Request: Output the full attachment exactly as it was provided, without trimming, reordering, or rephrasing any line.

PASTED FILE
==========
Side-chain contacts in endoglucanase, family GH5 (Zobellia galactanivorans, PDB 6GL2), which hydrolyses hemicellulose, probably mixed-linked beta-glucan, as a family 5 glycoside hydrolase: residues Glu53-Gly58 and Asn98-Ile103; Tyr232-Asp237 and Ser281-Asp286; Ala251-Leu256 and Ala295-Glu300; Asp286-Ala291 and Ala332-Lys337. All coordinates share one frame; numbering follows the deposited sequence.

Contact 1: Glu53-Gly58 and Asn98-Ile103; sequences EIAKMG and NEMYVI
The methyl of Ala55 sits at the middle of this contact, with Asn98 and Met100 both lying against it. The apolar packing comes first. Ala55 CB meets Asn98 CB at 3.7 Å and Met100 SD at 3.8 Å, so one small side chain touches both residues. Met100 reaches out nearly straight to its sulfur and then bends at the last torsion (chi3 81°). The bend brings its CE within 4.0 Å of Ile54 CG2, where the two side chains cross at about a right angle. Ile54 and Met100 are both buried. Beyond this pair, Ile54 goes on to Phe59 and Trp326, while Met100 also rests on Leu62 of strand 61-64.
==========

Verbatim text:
Side-chain contacts in endoglucanase, family GH5 (Zobellia galactanivorans, PDB 6GL2), which hydrolyses hemicellulose, probably mixed-linked beta-glucan, as a family 5 glycoside hydrolase: residues Glu53-Gly58 and Asn98-Ile103; Tyr232-Asp237 and Ser281-Asp286; Ala251-Leu256 and Ala295-Glu300; Asp286-Ala291 and Ala332-Lys337. All coordinates share one frame; numbering follows the deposited sequence.

Contact 1: Glu53-Gly58 and Asn98-Ile103; sequences EIAKMG and NEMYVI
The methyl of Ala55 sits at the middle of this contact, with Asn98 and Met100 both lying against it. The apolar packing comes first. Ala55 CB meets Asn98 CB at 3.7 Å and Met100 SD at 3.8 Å, so one small side chain touches both residues. Met100 reaches out nearly straight to its sulfur and then bends at the last torsion (chi3 81°). The bend brings its CE within 4.0 Å of Ile54 CG2, where the two side chains cross at about a right angle. Ile54 and Met100 are both buried. Beyond this pair, Ile54 goes on to Phe59 and Trp326, while Met100 also rests on Leu62 of strand 61-64.